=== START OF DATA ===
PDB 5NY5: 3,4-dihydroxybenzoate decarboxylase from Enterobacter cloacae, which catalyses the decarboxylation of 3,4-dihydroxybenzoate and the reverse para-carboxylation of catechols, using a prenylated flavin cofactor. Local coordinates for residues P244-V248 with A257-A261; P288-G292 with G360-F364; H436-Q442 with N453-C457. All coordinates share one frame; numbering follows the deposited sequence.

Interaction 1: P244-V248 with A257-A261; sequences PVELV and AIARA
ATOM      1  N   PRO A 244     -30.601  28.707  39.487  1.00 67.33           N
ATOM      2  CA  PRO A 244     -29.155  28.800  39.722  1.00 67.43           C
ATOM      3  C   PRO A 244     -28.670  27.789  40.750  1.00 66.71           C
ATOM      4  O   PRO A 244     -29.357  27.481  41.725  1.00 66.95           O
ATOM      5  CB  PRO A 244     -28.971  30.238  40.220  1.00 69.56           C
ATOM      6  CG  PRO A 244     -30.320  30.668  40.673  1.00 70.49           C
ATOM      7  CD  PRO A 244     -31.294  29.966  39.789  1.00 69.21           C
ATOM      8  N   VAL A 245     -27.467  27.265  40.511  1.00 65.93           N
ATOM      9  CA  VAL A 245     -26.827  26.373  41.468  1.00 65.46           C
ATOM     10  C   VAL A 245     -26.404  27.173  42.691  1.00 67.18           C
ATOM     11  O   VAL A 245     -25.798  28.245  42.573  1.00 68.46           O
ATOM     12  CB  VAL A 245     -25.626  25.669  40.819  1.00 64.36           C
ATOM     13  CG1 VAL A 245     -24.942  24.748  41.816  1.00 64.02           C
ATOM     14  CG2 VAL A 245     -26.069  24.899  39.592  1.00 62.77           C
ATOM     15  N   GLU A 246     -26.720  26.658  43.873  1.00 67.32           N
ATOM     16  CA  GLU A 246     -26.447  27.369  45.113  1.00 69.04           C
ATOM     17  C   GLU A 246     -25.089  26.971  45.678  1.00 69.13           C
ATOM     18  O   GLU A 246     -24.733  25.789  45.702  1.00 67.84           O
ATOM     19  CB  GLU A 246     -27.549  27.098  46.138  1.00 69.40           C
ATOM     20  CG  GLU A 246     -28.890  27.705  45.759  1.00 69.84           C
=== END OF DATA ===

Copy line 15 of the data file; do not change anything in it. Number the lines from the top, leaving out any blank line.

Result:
ATOM     13  CG1 VAL A 245     -24.942  24.748  41.816  1.00 64.02           C